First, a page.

Art as panacea in time of worldwide crisis
“We are living in a time of crisis” is not an uncommon phrase today, as it is often heard on the news, the Internet and from our parents and loved ones. Crisis talk is everywhere as we think about how we ended up on this current path.
A group of 17 Korean artists currently active in New York City - experts in urban planning, architecture, landscape design, fashion design, graphic design and interactive-technology design - are addressing the issue through an exhibition entitled “[global] Crisis & Design ver.1.0: Living in the Crisis Era, between Anxiety and Desire.”
The exhibition, which started yesterday at the Artgate Gallery, covers an explicit range of modern issues, including: environment, energy, economy, agriculture, ideology, the third world and many others that have been packaged into the visual medium of design and architecture.
The Institute of Multidisciplinarity for Art, Architecture and Design, a nonprofit group consisting of Korean artists and designers in New York, is hosting the exhibition. It has been made possible through funding from the Ministry of Knowledge Economy and the Korea Institute of Design Promotion.
“We are confronting too much [uncertainty] these days, from impacting individuals’ lives to threatening great achievements of human civilization, and leading us to anxiety and frustration for the future,” said Choi Chang-hak, the commissioner and curator of the exhibition.
Choi himself is joining in as one of them, with a residential project named “Reciprocal Architecture II,” which provides a new housing design paradigm. It raises the question of conflict between home ownership and the economic crisis in New York City.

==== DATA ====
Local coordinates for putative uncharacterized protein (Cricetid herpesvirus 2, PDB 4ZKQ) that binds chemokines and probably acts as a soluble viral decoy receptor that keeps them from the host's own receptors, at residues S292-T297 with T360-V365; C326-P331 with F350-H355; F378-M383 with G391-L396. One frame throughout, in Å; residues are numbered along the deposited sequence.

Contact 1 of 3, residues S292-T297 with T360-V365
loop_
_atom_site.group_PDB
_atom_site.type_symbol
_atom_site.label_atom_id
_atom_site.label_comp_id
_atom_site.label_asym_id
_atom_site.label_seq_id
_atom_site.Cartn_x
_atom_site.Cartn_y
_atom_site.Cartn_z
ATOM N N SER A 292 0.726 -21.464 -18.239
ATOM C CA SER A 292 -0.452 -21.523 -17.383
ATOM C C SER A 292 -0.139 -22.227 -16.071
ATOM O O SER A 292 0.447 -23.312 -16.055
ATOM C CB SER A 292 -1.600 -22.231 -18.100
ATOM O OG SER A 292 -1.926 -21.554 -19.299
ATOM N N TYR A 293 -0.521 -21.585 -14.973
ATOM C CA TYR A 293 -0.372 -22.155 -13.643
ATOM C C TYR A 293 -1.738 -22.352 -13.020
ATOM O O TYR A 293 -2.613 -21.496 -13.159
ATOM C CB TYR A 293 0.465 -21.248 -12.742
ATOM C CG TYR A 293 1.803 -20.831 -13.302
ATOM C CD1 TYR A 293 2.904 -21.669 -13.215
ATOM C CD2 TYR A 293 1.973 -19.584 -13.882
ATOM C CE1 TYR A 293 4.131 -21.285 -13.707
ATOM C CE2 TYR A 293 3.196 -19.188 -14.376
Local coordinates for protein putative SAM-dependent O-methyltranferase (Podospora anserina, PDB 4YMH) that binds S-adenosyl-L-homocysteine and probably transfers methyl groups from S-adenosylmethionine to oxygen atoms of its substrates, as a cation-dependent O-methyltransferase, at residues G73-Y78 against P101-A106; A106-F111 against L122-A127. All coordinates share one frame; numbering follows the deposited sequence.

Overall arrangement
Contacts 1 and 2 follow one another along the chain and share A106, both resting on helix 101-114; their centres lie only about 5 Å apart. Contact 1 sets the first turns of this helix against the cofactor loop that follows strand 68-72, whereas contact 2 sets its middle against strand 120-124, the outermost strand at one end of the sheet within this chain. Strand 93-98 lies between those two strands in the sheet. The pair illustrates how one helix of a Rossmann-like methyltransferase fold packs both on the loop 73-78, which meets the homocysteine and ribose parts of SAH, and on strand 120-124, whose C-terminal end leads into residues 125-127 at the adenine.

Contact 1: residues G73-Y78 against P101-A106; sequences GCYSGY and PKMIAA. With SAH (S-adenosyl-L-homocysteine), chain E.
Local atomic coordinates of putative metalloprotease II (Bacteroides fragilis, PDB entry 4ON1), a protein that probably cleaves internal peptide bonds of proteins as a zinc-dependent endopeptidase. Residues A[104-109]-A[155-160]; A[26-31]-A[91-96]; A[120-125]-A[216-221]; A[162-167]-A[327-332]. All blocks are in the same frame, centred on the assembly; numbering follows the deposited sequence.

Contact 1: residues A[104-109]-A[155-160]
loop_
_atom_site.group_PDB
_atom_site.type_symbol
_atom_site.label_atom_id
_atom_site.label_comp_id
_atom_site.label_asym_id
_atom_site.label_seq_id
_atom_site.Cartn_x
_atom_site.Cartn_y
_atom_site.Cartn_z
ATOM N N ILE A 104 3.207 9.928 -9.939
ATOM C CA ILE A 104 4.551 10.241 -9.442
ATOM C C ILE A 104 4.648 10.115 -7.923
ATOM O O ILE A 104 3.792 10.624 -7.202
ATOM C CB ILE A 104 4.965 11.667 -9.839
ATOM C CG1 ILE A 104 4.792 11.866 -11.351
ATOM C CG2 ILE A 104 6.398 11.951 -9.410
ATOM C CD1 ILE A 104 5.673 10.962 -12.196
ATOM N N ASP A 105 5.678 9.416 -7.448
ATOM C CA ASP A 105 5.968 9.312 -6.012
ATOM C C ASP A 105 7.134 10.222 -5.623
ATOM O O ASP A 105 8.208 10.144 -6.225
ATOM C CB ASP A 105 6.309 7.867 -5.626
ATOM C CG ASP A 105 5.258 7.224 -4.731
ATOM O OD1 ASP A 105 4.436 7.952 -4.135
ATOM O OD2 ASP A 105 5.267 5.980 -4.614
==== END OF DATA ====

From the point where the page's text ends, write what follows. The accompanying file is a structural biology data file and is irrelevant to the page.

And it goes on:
Several of the artists worked as a team. For instance, architects Kang Eun-ki, Kim Da-yeon and Lee Jeeun produced a meditative and interactive exhibit called the “Visual Permeability Pavilion,” which people can climb onto and relax on. It provides a brief getaway from the hustle and bustle of the city, placing into question the separation between the physical and the psychological.
Lee Sang-hwa and An Jee-yong of Manifesto Architecture also collaborated on a work of art that reinterprets the idea of the traditional bike rack with the “Bike Hanger” project in an abandoned urban plot. They developed a space-saving, vertical bike rack where people can load their bikes at street level and have them stored overhead.
Creative technology artist Syn Sue-gyeong has her own composition called “Immortal Dreams” in the form of a wearable, interactive wing-pattern design, intended to cause the viewer to brood over the current generation’s “clipped wings,” or clipped dreams, encouraging them to dream once more and take flight.
Wearing the wing pattern, when one flaps his or her arms the wings lift up and flap as well; if one’s arms are lowered, the wings fall back into place. Syn’s piece is meant to note the suppressed freedom of dreams that has caused today’s depressed and slowed development.
“Everyone struggles and makes great efforts to overcome the so-called crisis [but] a question remains: what is the substance of crises?” Choi said.
“We are standing on the line of unstable reality and incoming changes that we are unable to define.” The “[global] Crisis & Design ver.1.0: Living in the Crisis Era” exhibition artists attempt to define just that.
Other artists also include landscape architect Cha Tae-wook, graphic and interactive designer Cho Yu-yeon, footwear designer Choi Hyo-jin, fashion designers Ha Ga-hee and Kim Jee-won, and architects Kim Dong-il, Lee Seo-joo, Kim Hong-min, Zo Hang-man and Seo Ji-young.
By Kim Tae-rim, Seo Ji-eun [spring@Joongang.co.kr]
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